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View Full Version : Pool Cue Joints and the difference between them



bigalerickson
04-17-2002, 09:39 PM
Hi, I am new to this discussion forum, and have probably what is a bit of a "novice" question, but I am in fact a novice so it works out!

I am looking to invest in a high quality cue, and the one huge difference I see amongst them is the joint. I have seen "wood to wood" joints, quick release, "uni-lock" (i spent some time on the mcdermott web site), as well as others.

Some insite to this would be helpful.

Thanks.

bigalerickson

Cueless Joey
04-17-2002, 09:48 PM
Go to ckcues.com and check the cue building section.

bigalerickson
04-17-2002, 11:45 PM
I could not find a "building" section, I just found pics of their cues, and a link to email them... but wow, those are some beautiful cues!

04-17-2002, 11:46 PM
Do you mean high quality cue as in a "pretty" cue with lots of inlay work or a "playing cue"?

In my mind the best quality join also happens to be the cheapest. That is of course the "no" join one piece.

If your only a novice I suggest getting a one piece Dufferin. Make sure you try it out though, the quality can vary from stick to stick but when you find a good one it will be the find of your life.

I annoy all my friends greatly with my $50 1-piece duff cause they all have $800 2 piece cues that don't play as well as mine. As soon as you put a joint in a cue it degrades the hit. Keep it pure and simple.

04-17-2002, 11:55 PM
<blockquote><font class="small">Quote: Anonymous:</font><hr> I annoy all my friends greatly with my $50 1-piece duff cause they all have $800 2 piece cues that don't play as well as mine. As soon as you put a joint in a cue it degrades the hit. Keep it pure and simple. <hr></blockquote>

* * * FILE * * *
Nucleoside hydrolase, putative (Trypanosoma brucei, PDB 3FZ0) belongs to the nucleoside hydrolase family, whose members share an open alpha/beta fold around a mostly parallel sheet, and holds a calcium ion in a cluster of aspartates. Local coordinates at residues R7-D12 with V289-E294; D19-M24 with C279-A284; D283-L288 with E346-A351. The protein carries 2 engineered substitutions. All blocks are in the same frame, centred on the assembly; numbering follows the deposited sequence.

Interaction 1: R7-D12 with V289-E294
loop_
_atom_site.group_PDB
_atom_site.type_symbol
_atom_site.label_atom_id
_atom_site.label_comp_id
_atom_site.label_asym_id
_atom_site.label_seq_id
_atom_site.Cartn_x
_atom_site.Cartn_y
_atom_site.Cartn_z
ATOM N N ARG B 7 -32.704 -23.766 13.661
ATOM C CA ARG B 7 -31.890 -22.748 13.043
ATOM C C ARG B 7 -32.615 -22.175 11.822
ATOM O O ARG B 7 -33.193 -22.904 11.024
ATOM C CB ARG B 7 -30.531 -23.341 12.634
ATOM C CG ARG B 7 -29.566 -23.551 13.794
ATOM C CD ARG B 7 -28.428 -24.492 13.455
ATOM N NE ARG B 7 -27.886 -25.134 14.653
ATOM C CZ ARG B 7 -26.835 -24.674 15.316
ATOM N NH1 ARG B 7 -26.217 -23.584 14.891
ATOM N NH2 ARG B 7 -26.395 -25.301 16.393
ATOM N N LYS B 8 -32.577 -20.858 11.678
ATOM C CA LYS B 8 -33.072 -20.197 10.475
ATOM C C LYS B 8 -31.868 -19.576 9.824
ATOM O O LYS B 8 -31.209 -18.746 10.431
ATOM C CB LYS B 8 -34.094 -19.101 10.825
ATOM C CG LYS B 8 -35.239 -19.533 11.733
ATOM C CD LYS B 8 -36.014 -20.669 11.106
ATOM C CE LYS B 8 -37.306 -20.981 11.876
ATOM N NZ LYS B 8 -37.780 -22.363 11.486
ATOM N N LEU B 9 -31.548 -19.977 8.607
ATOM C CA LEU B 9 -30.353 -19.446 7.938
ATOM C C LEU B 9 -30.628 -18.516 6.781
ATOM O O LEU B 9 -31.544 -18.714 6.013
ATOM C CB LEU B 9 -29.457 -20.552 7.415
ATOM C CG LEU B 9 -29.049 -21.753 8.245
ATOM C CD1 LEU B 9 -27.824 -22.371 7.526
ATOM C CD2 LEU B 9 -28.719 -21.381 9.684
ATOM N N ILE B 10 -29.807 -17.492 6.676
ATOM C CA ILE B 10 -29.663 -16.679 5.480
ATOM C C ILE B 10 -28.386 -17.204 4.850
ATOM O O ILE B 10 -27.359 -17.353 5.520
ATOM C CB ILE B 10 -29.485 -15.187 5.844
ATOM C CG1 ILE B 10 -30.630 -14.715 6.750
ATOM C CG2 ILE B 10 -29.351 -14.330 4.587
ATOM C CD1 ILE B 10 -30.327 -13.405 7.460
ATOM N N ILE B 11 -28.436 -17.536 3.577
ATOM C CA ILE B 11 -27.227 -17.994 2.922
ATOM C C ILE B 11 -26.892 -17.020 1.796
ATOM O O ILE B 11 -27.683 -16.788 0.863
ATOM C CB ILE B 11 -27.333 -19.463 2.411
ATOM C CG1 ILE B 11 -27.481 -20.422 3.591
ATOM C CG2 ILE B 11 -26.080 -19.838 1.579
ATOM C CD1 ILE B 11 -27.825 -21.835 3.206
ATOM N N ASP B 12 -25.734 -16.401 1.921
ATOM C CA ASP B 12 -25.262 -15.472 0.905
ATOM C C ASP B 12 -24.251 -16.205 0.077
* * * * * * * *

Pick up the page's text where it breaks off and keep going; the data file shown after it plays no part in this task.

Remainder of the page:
y'know, that's been my developing theory. the best "pure" shot will be with a one piece cue and that everything that involves cutting it down and putting a joint in it is compensation for and mitigation of the damage.

honestly, that's why my pred s/p/ makes so much sense to me. there ain't no joint. there's just a well engineered, light weight, pin that connects as much wood as possible. minimum damage.

but, on behalf of our many beloved stick-wittlers on the board, the more ivory and brontasaurus penis inlay you put in the cue, the more balls it will make.

dan..gotta admire a guy who is willing to carry a whole stick around.

TomBrooklyn
04-18-2002, 01:27 AM
I just happened to be having a converstation about this last night with AC, the owner of Park Slope Billiards. He was saying that he came across one of his own house cues that he thought was great. He marked it and kept it behind the counter for his personal use. Unfortunately, when he moved his pool hall from Manhatten to Brooklyn, he lost the cue somewhere along the line.

Has anyone ever seen a case for a one piece cue?

bigalerickson
04-18-2002, 01:30 AM
I have dufferin house cues on my table at home, but Im not terribly interested in carrying that around with me everywhere I go.

what is a pred s/p/???

stickman
04-18-2002, 01:40 AM
I saw one once, I have no idea where it came from, but if you type in "one piece cue cases" in your search engine, you'll find several. Too many to post the links here.